Francois Langur Makes Eyes
Taronga Zoo Hand-Rears a Wombat

Naked Into the World: Armadillo or Pink Golf Ball?

A few months back we brought you Amani the newborn aardvark and today we have another brand spanking new addition to the Midwest zoo family - a 3-banded armadillo. No bigger than a golf ball, this pink little bundle of balled up joy weighs just 4.5 ounces (130 grams). The little guy will be off exhibit until this summer but we promise to bring you any future photos the Minnesota Zoo can share.


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Minnesota Zoo Welcomes First Armadillo Infant

Not yet on exhibit; public debut expected this summer

Apple Valley, MN – March 3, 2009: The Minnesota Zoo is excited to announce the birth of its first 3-banded armadillo infant – reportedly the third born in a United States zoo this year.

Born February 19 and thought to be a male, the infant has been staying close to his mother in an offexhibit holding area. Zookeepers were recently able to get a weight on the infant, who is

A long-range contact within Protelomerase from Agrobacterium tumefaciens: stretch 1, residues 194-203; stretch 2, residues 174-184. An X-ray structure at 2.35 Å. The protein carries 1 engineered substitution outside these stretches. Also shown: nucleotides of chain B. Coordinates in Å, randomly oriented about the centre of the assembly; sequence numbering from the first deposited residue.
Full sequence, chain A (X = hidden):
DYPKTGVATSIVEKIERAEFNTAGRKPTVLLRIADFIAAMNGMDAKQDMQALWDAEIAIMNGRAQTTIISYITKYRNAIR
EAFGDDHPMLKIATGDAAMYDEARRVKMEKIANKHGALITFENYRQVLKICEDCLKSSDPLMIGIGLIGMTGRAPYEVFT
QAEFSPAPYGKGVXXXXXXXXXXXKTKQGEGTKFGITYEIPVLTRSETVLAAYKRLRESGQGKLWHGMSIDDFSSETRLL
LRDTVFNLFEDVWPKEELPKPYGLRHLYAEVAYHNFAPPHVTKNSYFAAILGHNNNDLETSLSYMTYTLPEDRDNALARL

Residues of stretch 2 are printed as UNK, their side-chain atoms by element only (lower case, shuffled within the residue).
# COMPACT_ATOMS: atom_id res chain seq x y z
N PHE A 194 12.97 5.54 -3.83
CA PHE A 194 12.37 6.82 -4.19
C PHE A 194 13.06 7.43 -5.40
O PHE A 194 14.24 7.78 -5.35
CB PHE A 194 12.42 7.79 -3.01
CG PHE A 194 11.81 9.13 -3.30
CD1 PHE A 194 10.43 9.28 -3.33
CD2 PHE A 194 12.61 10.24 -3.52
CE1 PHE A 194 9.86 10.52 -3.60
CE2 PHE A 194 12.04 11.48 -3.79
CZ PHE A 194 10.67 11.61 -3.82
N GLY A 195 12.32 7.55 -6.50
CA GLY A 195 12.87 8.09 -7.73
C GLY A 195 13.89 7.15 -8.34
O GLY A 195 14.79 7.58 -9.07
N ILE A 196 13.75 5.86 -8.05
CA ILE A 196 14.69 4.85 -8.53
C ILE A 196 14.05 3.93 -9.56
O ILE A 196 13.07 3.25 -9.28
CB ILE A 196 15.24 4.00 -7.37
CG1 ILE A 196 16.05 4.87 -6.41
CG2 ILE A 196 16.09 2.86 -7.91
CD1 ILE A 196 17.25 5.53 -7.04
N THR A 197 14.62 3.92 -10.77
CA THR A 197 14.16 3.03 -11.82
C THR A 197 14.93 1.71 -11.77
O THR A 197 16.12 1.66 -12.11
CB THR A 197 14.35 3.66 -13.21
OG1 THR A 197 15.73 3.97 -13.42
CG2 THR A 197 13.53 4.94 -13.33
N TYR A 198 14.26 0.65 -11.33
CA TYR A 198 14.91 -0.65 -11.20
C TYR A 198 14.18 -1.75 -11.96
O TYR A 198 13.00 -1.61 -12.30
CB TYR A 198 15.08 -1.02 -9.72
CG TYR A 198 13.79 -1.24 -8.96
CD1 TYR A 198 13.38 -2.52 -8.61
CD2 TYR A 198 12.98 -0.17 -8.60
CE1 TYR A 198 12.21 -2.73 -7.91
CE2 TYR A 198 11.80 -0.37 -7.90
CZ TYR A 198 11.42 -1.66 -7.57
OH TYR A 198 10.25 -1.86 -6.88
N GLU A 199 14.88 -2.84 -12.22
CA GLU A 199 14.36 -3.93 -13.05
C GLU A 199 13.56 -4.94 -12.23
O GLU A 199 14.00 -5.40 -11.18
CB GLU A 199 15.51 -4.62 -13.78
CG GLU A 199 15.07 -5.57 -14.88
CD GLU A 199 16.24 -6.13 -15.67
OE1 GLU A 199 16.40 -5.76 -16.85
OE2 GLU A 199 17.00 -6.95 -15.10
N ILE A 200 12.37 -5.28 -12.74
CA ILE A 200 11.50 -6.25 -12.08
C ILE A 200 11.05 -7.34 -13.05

approximately 130 grams. 

If all goes well, he is expected to make his public debut this summer. The Minnesota Zoo began exhibiting armadillos in 2005 as part of its “Creatures Beneath the Canopy” exhibit, located along the Tropics Trail. The Zoo’s “Zoomobile” program also has armadillos.

Armadillo Fun Facts:

· Armadillos are solitary mammals found in the dry forests/savannas of Bolivia, Brazil, Paraguay,

and Argentina.

· After a gestation period of just 104-124 days, three-banded armadillos produce just one offspring that is pink in color and a miniature version of the adult – about the size of a golf ball!

· Infants can walk and close their shells within hours of birth; eyes open at 3-4 weeks

· Adult armadillos are approximately 12 inches long, brown in color, and weigh about 3 pounds

· Only the three-banded armadillo can completely enclose itself by rolling into a ball.

· The three-banded armadillo runs with a peculiar gait and has a very effective defense mechanism: it is able to snap its shell together like a steel trap.

· Armadillos eat ants and termites that they get by probing in the ground, under bark, and into

nests. They can detect the scent of a worm to a depth of 20 cm underground.

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